Volatility can provide a more reliable source of negative correlation in a rising short-term rate environment, providing the offset that many clients are currently looking for, especially those who may have had their fingers burnt in March 2020.
Protection against such extreme market moves has come back up the agenda in recent years, and more innovative strategies are in greater demand.
Because volatility tends to mean-revert rather than plod along a trend line, markets find it difficult to realise a very high level of volatility for a long period of time and the benefit of buying near-term protection diminishes.
Selling some options today in order to buy more options further out allows the manager to adjust for the overall level of volatility. If volatility is very low, the likelihood of it going lower is minimal. If volatility is very high, the point at which you are protected moves out a little further because the uncertainty is greater.
Volatility strategies can be constructed and applied in different ways. Implied volatility is a measure of the expected movement of an asset over a set time period in the future. Implied volatility tends to rise when markets are fearful and therefore provides a consistently negative correlation to the asset itself.
This is useful when comparing volatility and bonds where the correlation profile of bonds and risk assets can vary based on other factors such as central bank movements and inflation.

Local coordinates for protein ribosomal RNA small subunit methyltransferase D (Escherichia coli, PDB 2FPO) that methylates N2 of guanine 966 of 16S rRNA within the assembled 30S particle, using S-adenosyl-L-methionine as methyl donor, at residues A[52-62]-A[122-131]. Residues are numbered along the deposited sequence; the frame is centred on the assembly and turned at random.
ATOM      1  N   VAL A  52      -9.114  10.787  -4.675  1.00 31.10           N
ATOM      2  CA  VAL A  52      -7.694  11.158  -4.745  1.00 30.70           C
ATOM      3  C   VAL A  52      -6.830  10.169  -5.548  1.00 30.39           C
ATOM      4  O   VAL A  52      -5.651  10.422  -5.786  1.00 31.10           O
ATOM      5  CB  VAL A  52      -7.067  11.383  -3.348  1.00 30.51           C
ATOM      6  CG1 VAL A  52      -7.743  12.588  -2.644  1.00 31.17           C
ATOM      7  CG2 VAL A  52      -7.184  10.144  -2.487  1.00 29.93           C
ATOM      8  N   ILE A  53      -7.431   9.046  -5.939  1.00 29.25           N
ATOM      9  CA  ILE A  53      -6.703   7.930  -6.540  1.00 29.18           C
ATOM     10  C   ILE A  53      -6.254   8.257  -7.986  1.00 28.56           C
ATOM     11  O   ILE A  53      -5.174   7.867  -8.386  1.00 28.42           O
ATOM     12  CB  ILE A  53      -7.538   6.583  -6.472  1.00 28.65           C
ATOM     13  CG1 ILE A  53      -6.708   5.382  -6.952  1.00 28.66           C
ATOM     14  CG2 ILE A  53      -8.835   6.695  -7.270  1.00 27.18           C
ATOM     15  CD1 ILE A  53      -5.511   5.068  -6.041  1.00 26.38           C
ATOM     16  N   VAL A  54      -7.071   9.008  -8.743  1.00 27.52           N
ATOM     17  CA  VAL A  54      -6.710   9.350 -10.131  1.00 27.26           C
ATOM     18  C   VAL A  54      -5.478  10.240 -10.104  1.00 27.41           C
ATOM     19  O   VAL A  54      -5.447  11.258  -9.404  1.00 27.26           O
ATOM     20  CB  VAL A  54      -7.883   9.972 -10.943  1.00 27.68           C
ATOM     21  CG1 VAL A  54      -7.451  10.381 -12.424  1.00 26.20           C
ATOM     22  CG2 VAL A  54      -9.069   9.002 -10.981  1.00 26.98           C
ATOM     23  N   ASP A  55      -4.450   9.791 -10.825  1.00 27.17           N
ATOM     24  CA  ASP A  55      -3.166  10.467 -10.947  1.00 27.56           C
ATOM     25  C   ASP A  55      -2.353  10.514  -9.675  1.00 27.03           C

For example, one approach – and the one we use in the Atlantic House Total Return Fund – seeks to protect the equity exposure in a fund during times of higher market stress without sacrificing performance when volatility is low.
An underlying ‘base’ multi-asset portfolio, comprised of equities, short-duration investment-grade corporate bonds, inflation-protection assets such as gold, gold proxies or inflation-linked bonds sit beneath a rules-based volatility ‘overlay’.
This component of the fund is made up of highly liquid, low-cost options on the S&P 500 index that typically sit above the equity book.
A blend of systematic protection will shield against market falls by providing a constant level of cost-efficient exposure to implied volatility, while a signals-based component will be triggered when short-term indicators suggest volatility is likely to increase, which aims to provide a layer of protection as a significant event arises, such as the invasion of Ukraine.
Deconstructing this even further, the various inputs that go into an option include interest rates, dividends, times to maturity and volatility.